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Distributed Graph Pattern Matching
Shuai Ma, Yang Cao, Jinpeng Huai, Tianyu Wo
Graphs are everywhere, and quite a few are huge graphs!
File systems
Databases
World Wide Web
Social Networks
Graph searching is a key to social searching engines!
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Graph Pattern Matching
• Given two graphs G1 (pattern graph) and G2 (data graph),
– decide whether G1 “matches” G2 (Boolean queries);
– identify “subgraphs” of G2 that match G1
• Applications
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Web mirror detection/ Web site classification
Complex object identification
Software plagiarism detection
Social network/biology analyses
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• Matching Semantics
– Traditional: Subgraph Isomorphism
– Emerging applications: Graph Simulation and its extensions, etc..
A variety of emerging real-life applications!
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Distributed Graph Pattern Matching
• Real-life graphs are typically way too large:
– Yahoo! web graph: 14 billion nodes
– Facebook: over 0.8 billion users
It is NOT practical to handle large graphs on single machines
• Real-life graphs are naturally distributed:
– Google, Yahoo and Facebook have large-scale data centers
Distributed graph processing is inevitable
It is nature to study “distributed graph pattern matching”!
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Distributed Graph Pattern Matching
• Given pattern graph Q(Vq, Eq) and fragmented data graph
F = (F1, … , Fk) of G(V, E) distributed over k sites,
• the distributed graph pattern matching problem is to find the
maximum match in G for Q, via graph simulation.
There exists a unique maximum match for graph simulation!
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Graph Simulation
• Given pattern graph Q(Vq, Eq) and data graph G(V, E), a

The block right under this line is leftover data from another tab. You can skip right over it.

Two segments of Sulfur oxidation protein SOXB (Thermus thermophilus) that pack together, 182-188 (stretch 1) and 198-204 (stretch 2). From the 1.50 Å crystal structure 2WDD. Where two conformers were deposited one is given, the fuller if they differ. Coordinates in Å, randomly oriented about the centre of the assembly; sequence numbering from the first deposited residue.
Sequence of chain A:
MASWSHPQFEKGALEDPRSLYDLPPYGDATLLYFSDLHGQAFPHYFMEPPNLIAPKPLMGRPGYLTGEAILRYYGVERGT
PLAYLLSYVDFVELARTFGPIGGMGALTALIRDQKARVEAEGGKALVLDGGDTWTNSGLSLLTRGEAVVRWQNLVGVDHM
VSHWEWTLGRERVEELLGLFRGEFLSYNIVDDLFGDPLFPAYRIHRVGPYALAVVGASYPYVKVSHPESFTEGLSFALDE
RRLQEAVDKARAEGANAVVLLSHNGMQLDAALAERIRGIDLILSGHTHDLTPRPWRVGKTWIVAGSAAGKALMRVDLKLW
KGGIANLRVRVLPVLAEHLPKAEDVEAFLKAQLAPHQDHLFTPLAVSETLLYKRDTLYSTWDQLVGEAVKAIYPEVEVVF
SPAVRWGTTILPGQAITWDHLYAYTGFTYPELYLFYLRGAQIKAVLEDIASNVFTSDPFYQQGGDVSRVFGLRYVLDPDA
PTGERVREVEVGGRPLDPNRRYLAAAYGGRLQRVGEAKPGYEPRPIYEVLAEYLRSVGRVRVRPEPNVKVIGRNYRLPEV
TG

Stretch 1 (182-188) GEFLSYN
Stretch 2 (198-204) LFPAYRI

binary relation R ⊆ Vq × V is said to be a match if
– (1) for each (u, v) ∈ R, u and v have the same label; and
– (2) for each edge (u, u′) ∈ Eq, there exists an edge (v, v′) in E such
that (u′, v′) ∈ R.
• Graph G matches pattern Q via graph simulation, if there
exists a total match relation M
– for each u ∈ Vq, there exists v ∈ V such that (u, v) ∈ M.
– Intuitively, simulation preserves the labels and the child relationship
of a graph pattern in its match.
– Simulation was initially proposed for the analyses of programs; and
simulation and its extensions were recently introduced for social
networks.
Subgraph isomorphism (NP-complete) vs. graph simulation (O(n2))!
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Graph Simulation
Set up a team to develop a new software product
Graph simulation returns F3, F4 and F5;
Subgraph isomorphism returns empty!
Subgraph Isomorphism is too strict for emerging applications!
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Properties of Graph Simulation
Impacts of connected components (CCs)
• Let pattern Q = {Q1, . . . , Qh} (h CCs). For any data graph G,
– if Mi is the maximum match in G for Qi,
– then M1 ∪ … ∪ Mh is the maximum match in G for Q.
• Let data graph G = {G1, . . . , Gh} (h CCs). For any pattern graph G,
– if Mi is the maximum match in Gi for Q,
– then M1 ∪ … ∪ Mh is the maximum match in G for Q.
Even if data graph G is connected, R(G) might be highly disconnected,
by removing useless nodes and edges from G.
• Any binary relation R ⊆ Vq × V on pattern graph Q(Vq,Eq) and data
graph G(V,E) that contains the maximum match M in G for Q.
– If Mi is the maximum match in R(G)i for Q,
– then M1 ∪ … ∪ Mh is exactly the maximum match in G for Q,
where R(G) consists of h CCs R(G)1, . . . , R(G)h).
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Properties of Graph Simulation
What can be computed locally?
• The matched subgraph of Q1 and G1 is Gs = F3 ∪ F4 ∪ F5;
• Removing any node or edge from Gs makes Q1 NOT match Gs.
Graph simulation has poor data locality
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Properties of Graph Simulation
We turn to the data locality of single nodes
• Checking whether data node v in G matches pattern node u in Q can
be determined locally iff subgraph desc(Q, u) is a DAG.
desc(Q1, SA) is the subgraph in
Q1 with nodes SA, SD and ST
What we have learned from the static analysis?
• Treat each connected component in Q and G separately;
• Use the data locality to check whether a node in G can be
determined locally.
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Complexity Analysis of Distributed Algorithms
Model of Computation:
• A cluster of identical machines (with one acted as coordinator);
• Each machine can directly send arbitrary number of messages to
another one;
• All machines co-work with each other by local computations and
message-passing.
Complexity measures:
1. Visit times: the maximum visiting times of a machine (interactions)
2. Makespan: the evaluation completion time (efficiency)
3. Data shipment: the size of the total messages shipped among distinct
machines (network band consumption)
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Complexity Analysis of Distributed Algorithms
Specifications for the distributed algorithms:
• For each machine Si (1 ≤
i ≤ k) ,